‘I’m sorry, it won’t happen again’ is the default silencing phrase violated women hide behind instead of speaking up. Over the past decade, international bodies like the United Nations have strived to create outlets for violated women to speak freely about their horrible experiences.
According to UN Women, violence against women and girls manifests itself in physical, sexual and psychological forms.
Despite efforts to create outlets for violated women to share their stories, there hasn’t been much of a success. And even the October 2017 #MeToo movement didn’t create much of a comfortable outlet for average women to speak up and share their stories.
The consequences of speaking up seemed to far outweigh the truth; that women need to be empowered to a point where they no longer are targets of horrendous individuals or groups violating them.
And so, even as year after year, the trumpet is blown to relieve women from gender-based violence, more and more women suffer in silence.
One in three of the global female population experience violence in their lifetime, per UN Women. This violence cuts across social status, race, religion and region. One in two dead women was killed by their partner or family member worldwide as at 2012.
This gives a strong impression that a large portion of the global female population experience violence.
On November 25 2016, in commemoration of the International Day for the Elimination of Violence against Women, UNESCO’s publication: ‘Climate change: impact on violence against women and girls’, discusses the link between natural disasters and occurring increases in violence against women. Trafficking is one of the common fates women in regions of natural disasters face as they are mostly separated from their support system.
Despite the unacceptability of violence against women, one might wonder: what exactly causes any form of violence against women?
Factors like the historical imbalance of societal position of males and females have been associated with gender-based violence, says Forum for Women and Development (FOKUS Kvinner). “The 1993 Declaration on the Elimination of Violence against Women recognised violence against women as a manifestation of historically unequal power relations between men and women, both arising from and reinforcing gender inequality and discrimination.”
Global and regional laws have been passed protecting women’s rights against gender-based violence. Prevention from an early age and the provision of services accessible to all survivors have become more focused on by governments and societies. 16 Days of Activism against Gender-based violence (November 25 to December 10) which began in 1991, is one of the global movements now catching on too to discuss and eliminate violence against women.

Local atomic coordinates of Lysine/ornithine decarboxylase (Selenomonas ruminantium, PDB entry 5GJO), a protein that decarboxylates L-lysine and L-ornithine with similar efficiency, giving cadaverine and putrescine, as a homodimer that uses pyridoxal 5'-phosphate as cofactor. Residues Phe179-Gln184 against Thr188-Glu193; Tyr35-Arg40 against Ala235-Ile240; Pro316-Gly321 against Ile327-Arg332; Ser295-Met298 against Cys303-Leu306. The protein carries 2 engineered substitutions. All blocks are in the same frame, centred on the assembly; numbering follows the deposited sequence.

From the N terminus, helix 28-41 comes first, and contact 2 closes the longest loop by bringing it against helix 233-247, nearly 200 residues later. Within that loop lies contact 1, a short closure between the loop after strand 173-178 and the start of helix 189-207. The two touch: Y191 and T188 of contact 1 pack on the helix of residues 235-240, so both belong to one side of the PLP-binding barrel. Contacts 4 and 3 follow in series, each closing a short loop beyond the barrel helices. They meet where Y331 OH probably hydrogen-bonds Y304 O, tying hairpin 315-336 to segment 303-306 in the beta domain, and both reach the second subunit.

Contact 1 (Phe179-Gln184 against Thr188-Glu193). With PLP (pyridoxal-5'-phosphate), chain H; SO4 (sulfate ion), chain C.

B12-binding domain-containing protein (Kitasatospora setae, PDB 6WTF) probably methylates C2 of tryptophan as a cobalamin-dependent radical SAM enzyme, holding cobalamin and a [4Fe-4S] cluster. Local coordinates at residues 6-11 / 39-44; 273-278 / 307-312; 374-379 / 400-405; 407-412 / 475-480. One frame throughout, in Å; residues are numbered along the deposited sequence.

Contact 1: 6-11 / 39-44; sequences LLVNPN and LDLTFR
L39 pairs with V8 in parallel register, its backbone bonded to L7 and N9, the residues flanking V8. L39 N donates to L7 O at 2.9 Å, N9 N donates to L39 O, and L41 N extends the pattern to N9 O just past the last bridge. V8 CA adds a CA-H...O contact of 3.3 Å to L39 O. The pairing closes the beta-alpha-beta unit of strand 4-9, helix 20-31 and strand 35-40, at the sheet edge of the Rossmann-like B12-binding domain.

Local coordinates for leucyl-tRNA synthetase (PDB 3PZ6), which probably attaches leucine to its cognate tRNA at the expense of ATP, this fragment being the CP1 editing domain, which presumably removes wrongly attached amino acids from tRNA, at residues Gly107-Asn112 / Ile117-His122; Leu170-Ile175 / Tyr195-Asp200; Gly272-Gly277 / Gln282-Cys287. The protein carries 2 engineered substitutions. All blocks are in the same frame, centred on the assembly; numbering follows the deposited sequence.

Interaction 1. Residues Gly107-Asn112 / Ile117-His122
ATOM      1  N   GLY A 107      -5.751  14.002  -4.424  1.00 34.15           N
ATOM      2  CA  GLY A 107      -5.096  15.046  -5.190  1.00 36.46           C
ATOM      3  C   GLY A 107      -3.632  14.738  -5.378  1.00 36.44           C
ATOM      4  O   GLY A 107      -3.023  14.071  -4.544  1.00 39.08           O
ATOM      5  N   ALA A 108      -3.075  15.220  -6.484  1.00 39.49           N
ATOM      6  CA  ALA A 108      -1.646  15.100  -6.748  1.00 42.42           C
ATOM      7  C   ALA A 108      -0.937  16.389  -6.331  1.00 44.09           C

More than ever, the digital community is active in this fight. Campaigns like #TimesUp, #BalanceTonPorc, #NiUnaMenos, #MetooIndia begun on social media. They have struck conservations pertaining to gender-based violence, creating strong reactions as seen with the 2017 #MeToo campaign.
As much as these efforts have achieved some gains already, it is apparent how insufficient they are in eliminating completely every form of violence against women.
Presently, only almost three-quarters of the world’s countries has domestic violence been outlawed. Only 78 countries have legislation that explicitly criminalizes marital rape. Nigeria is not one of those countries; based on the implication of Section 6 on Section 357 of the Nigerian Criminal Code, marital rape is not seen as an offence.
More radical agitations are welcome in ending violence against women. Gender-based violence is not a disease. It is a reality that constantly evolves and differs according to region, culture, and individual, making it tricky but not impossible to tackle.
Every woman has the right to be human. Being human means living without the threat of being violated, living freely and decently.
inbetweens, extremes and insufficiencies